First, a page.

“Can we answer that the Nephites and the people of Mulek—really constituting one people—occupied a very much more restricted area of the American continents than has heretofore been supposed, and that this fact (assumed here for argument) would leave the rest of the continents–by far the greatest part of them say—to be inhabited by other races, speaking other tongues, developing other cultures, and making, though absolutely unknown to Book of Mormon people, other histories? This might account for the diversity of tongues found in the New World, and give a reason for the lack of linguisitc unity among them. To this answer there would be the objection that if such other races or tribes existed then the Book of Mormon is silent about them. Neither the people of Mulek nor the people of Lehi or after they were combined, nor any of their descendants ever came into contact with any such people, so far as the Book of Mormon account of it is concerned. As for the Jaredites they are out out of the reckoning in this matter, as we have already seen, since their language and their culture, as active factors, perished with their extinction. Any beyond them, so far as a more ancient possession of the American continents is concerned, by previous inhabitants, we are barred probably by the Book of Ether statement that the people of Jared were to go “into that quarter where there had never man been,” and nowhere is there any statement or intimation in the Book of Mormon that the people of Jared ever came in contact with any other people upon the land of America, save for the contact with the last survivor of the race with the people of Mulek, which does not affect at all the matters here under discussion. Then could the people of Mulek and of Lehi, being such a people as they are represented to be in the Book of Mormon—part of the time numbering millions and occupying the land at least from Yucatan to Cumorah, and this during a period of at least a thousand years—could such a people, I repeat, live and move and have their being in the land of America and not come in contact with other races and tribes of men, if such existed in the New World within Book of Mormon times? To make this seem possible the area occupied by the Nephites and Lamanites would have to be extremely limited, much more limited, I fear, than the Book of Mormon would admit us of assuming.”
—Studies of the Book of Mormon, pp. 92-93, from “Book of Mormon Difficulties,” January, 1922.
“Throughout their long occupancy of the land—about sixteen hundred years from their arrival a few years after their departure from Babel to the coming of Lehi’s colony, early in the sixth century B.C.—there is no mention or assumption of their coming in contact with any other people, or of there being any other people in the land.”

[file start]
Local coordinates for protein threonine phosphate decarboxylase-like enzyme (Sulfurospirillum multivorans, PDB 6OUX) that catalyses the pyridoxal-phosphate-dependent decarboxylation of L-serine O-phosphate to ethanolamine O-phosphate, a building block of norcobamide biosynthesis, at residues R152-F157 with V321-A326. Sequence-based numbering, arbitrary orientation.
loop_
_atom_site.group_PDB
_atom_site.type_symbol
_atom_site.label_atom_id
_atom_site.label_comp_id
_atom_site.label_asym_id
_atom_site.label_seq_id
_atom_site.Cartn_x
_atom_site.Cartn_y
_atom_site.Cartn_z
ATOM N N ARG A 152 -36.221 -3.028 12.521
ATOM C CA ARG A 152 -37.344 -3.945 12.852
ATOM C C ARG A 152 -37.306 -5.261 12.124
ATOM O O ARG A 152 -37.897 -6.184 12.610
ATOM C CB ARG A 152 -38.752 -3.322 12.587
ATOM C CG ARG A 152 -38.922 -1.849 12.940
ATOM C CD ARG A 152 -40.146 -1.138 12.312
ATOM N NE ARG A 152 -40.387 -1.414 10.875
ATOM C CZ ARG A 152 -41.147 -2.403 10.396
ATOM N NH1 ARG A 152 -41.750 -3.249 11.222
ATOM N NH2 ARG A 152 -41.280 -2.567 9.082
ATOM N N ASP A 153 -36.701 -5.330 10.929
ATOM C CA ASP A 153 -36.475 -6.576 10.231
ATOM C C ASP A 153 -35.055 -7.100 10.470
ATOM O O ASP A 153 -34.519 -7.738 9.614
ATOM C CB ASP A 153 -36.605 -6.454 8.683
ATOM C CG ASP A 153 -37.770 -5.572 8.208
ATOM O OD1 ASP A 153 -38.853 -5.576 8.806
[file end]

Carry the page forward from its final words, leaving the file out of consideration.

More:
—Studies of the Book of Mormon, p. 117, from “Book of Mormon Difficulties,” January, 1922.
HOWEVER . . .
In his response to William Riter in February 1922 (one month after presenting his study to the Brethren), he said the following:
“Moreover, there is the possibility that other peoples may have inhabited parts of the great continents of America, contemporaneously with the peoples spoken of by the Book of Mormon, though candor compels me to say that nothing to that effect appears in the Book of Mormon. A number of our Book of Mormon students, however, are inclined to believe that Book of Mormon peoples were restricted to much narrower limits in their habitat on the American continents, than have generally been allowed; and that they were not in South America at all.”
—Letter to William E. Riter, February 6, 1922. Studies of the Book of Mormon, pp. 53-54.
Here is one concrete example where Roberts was obviously holding back in his studies and not attempting to answer the difficulties he raised. He thus intentionally underemployed/ignored the possibility of a limited geography setting in his “devil’s advocate” studies, when he obviously was not only aware of such an approach, he felt that it was the best explanation for the attendant difficulties of insisting on a hemispheric model. Hence his inclusion of it in his response to Riter.
He was of course able to offer answers to the issues he listed and discussed, even if some might have been lame or less-effective. The fact that he offered none at all should be seen as evidence that these studies were not “best-effort” apologetics.
Plus, this shoots down the notion that the limited geography explanations are a recent invention by apologists in response to the DNA criticisms. This was written in 1922!
I’ll shut up for now. I’ve never heard those who insist that Roberts lost his testimony address these points, and would be very interested in any comments on them.
Very valuable comments, McKay. Thanks!